- recycled uranium re-enriched to initial U-235 equivalent; the actual U-235 concentration is higher to compensate for the presence of U-236.
- depleted to 0.2 wt% U-235 (used for recycled uranium)
- recycled uranium depleted to 0.2 wt% U-235
- Exposure Situation
- Select one.
- Rate
- determines the rate at which a person is exposed to the amount of material given in the Material Input section.
For ingestion and inhalation, there is the choice of a single exposure ("once") resulting in calculation of a dose (in Sv), and a variety of exposure rates, resulting in calculation of a dose rate (in Sv/h).
For external exposure on soil, the material input is used per gram of soil. If the person is standing on pure material, as may be the case for ore / waste rock, or mill tailings, then a mass of 1 g has to be entered in the material section, to obtain a correct result. Select contaminated surface area from Source area pick list.
For external exposure on plane, the material input is used per square meter of the surface on which the person is standing.
For external exposure to a point source, the distance in meters to the source must be entered. Note that the simplistic assumption of a point source introduces errors for real sources, in particular for small distances.
- Occupancy (used for inhalation other than once, and for external exposure)
- determines the time in a year a person is exposed at the given rate. The time can be entered in hours per year, or as percentage of total time, or continuous exposure can be selected.
- Dose Factors
- For ingestion and inhalation, there is a choice of three sets of ICRP dose coefficients. At present, the dose coefficients of ICRP60/61 (1990) are widely used, while revised dose coefficients have been presented for workers in ICRP68 (1995) and for the public in ICRP72 (1997). The new dose factors show significant differences from the old ones for the nuclides of interest.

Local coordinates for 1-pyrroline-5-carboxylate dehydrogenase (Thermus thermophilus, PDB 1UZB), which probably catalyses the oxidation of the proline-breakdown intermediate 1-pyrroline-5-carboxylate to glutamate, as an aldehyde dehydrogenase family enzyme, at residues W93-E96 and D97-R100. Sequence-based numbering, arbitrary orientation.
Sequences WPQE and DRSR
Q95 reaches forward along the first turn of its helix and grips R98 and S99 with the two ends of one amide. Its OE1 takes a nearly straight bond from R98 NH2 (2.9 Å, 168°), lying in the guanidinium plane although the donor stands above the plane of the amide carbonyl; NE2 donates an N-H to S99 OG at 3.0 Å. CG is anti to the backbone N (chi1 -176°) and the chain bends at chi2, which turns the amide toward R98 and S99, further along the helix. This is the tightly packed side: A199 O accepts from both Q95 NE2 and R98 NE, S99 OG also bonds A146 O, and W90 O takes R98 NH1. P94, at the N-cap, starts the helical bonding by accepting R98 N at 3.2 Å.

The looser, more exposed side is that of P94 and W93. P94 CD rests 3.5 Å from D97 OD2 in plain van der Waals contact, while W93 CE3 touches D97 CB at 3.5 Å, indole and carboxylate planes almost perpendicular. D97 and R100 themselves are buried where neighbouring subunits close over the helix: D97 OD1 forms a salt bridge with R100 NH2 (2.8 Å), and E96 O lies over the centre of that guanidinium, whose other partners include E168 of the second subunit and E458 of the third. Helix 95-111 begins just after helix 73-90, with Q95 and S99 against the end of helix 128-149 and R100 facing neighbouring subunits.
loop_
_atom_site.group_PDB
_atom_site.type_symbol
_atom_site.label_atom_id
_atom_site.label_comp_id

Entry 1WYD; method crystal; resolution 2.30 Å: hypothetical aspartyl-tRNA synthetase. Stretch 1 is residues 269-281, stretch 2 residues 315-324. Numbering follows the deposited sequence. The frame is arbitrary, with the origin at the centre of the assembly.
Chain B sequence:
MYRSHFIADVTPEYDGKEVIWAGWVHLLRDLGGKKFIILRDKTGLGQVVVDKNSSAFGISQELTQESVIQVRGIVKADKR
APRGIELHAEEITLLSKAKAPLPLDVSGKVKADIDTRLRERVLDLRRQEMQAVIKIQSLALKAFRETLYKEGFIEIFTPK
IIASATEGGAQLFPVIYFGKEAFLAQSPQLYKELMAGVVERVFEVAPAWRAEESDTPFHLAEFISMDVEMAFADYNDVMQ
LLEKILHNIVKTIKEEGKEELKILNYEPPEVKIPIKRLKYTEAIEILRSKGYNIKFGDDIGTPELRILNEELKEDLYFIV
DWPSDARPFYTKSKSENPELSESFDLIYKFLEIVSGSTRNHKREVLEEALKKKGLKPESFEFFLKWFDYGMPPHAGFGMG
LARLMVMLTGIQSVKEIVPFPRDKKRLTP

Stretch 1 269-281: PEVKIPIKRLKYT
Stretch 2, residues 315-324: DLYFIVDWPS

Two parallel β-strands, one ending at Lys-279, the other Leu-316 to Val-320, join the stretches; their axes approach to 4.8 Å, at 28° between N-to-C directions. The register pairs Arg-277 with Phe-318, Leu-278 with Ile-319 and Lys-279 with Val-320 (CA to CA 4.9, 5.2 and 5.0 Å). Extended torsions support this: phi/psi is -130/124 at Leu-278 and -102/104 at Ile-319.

The calculator simplistically uses only the committed effective dose coefficients, rather than the organ specific dose coefficients. It thus does not perform the exact calculations prescribed by ICRP; the results are approximations only.
All coefficients used are for adults. For inhalation, an activity median aerodynamic diameter (AMAD) of 1 µm is assumed. The solubility class is selected according to the material type selected. For decay products, the calculator assumes the same solubility class as for the parent nuclide.
For external exposure on soil, the dose coefficients of [FGR12] for soil contaminated to infinite depth are used. These are based on ICRP 60/61 . It is assumed that the person is standing on a plane of soil contaminated to infinite depth. The dose is modified for source area by the area correction factors of [EPA2000].
For external exposure on plane, the dose coefficients of [FGR12] for exposure to contaminated ground surface are used. These are based on ICRP 60/61 . It is assumed that the person is standing on an infinite plane contaminated at the given specific surface activity.